Before you sign a lease, get confirmation that the apartment is wired and ready for Internet. Check with the former tenants if you get a chance. Also, TRY to get something in writing saying this. If you have read my previous posts/tweets you most likely know that when I moved in to my apartment (almost two weeks ago), we found out that our apartment needed to be rewired for Internet. Comcast installed cable and then failed to install Internet because of the rewiring that needed to be done. We immediately called our management company and told them the news, but they wouldn’t help. All they told us was that no one else was having that problem. We later found out no one in the building had Internet. After we all tried to get SOMEONE to help us fix it, Comcast came to the rescue. Our management company did nothing to help though.

Find out about your management company/landlord before you move in if possible. As I said before, our management company wanted nothing to do with helping us fix the wiring for Internet, when we signed leases saying it was wired and ready for Internet. Was it our problem? No. Was it their problem? Yes. You’re going to have to step out of your comfort zone and be firm and angry on the phone in these situations – you’re an adult now. You can’t pass these problems off to anyone else. And you can’t sit back and let someone walk all over you when you’re paying them.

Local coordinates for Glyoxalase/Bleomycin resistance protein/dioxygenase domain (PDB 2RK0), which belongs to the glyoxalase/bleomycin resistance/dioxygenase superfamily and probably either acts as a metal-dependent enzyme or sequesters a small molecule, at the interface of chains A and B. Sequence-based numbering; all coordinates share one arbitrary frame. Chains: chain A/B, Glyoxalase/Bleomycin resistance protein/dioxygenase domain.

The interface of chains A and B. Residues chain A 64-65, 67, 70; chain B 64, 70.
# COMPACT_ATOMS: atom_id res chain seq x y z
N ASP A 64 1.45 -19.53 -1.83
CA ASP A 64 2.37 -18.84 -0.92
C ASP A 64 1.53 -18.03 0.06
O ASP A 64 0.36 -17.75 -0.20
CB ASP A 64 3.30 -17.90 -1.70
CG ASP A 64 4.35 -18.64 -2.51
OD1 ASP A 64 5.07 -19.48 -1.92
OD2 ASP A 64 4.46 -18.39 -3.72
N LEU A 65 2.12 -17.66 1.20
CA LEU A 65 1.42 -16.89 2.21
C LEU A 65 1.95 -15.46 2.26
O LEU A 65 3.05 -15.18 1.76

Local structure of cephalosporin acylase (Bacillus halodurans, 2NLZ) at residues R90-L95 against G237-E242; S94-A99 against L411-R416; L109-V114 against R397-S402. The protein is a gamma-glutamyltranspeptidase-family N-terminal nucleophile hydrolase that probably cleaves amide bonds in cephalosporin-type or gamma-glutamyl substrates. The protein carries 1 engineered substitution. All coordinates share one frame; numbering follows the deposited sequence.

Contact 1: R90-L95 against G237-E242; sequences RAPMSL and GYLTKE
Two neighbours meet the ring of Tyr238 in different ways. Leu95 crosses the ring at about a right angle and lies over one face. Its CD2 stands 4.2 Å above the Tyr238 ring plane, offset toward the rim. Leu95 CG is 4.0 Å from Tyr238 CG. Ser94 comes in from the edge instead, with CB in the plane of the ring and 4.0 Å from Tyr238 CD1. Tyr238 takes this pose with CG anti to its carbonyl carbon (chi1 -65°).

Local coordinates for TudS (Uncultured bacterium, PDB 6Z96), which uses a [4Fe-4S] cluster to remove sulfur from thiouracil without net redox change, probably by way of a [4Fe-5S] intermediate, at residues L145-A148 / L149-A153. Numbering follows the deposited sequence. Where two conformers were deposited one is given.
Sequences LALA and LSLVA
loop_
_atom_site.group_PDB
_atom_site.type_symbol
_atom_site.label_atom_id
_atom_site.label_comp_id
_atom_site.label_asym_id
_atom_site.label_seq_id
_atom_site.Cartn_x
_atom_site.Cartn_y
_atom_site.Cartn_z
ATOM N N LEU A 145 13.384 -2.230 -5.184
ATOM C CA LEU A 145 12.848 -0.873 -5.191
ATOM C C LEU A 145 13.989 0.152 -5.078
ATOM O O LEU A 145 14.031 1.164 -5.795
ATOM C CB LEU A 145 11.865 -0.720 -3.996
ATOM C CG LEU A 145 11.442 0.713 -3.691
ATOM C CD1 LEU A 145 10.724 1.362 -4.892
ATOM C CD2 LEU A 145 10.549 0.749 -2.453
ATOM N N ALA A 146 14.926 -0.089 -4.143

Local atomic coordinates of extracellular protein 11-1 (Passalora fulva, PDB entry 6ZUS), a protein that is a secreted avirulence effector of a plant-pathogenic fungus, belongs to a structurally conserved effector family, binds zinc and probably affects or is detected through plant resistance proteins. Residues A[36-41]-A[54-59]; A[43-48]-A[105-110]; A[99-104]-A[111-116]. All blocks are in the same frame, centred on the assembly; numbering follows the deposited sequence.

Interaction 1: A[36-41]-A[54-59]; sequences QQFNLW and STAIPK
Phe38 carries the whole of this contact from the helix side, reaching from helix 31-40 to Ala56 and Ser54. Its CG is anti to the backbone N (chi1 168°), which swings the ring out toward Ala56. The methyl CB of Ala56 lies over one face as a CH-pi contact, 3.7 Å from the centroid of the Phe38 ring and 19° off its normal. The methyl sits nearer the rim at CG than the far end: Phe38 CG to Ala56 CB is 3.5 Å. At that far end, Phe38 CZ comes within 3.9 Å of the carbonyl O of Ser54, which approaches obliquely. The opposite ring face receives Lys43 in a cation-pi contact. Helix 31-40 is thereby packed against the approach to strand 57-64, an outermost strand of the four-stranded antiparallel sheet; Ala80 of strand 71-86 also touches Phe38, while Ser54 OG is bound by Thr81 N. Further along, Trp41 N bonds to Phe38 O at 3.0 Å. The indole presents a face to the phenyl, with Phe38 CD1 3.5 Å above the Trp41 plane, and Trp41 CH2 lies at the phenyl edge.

Read through (do not just skim through) the “renter’s handbook” and find out any policies about what your apartment is wired for,  what you might have to do to get Internet, etc the day you move in. Our management company locks the door to the cable room and only will come open it for a cable provider Monday through Friday between 9 and 5. Of course, we all work then and as recent grads, it’s not so easy to take off work for that. Even if you can “work from home,” you can’t – because you don’t have Internet. Our management company made us pay 50 dollars for them to come OPEN A DOOR on the weekend. Although this policy is ridiculous, it’s in the handbook — However, they were screwing us over with the Internet issue, so that policy should have been done with. It’s fixed now though, so we are done complaining.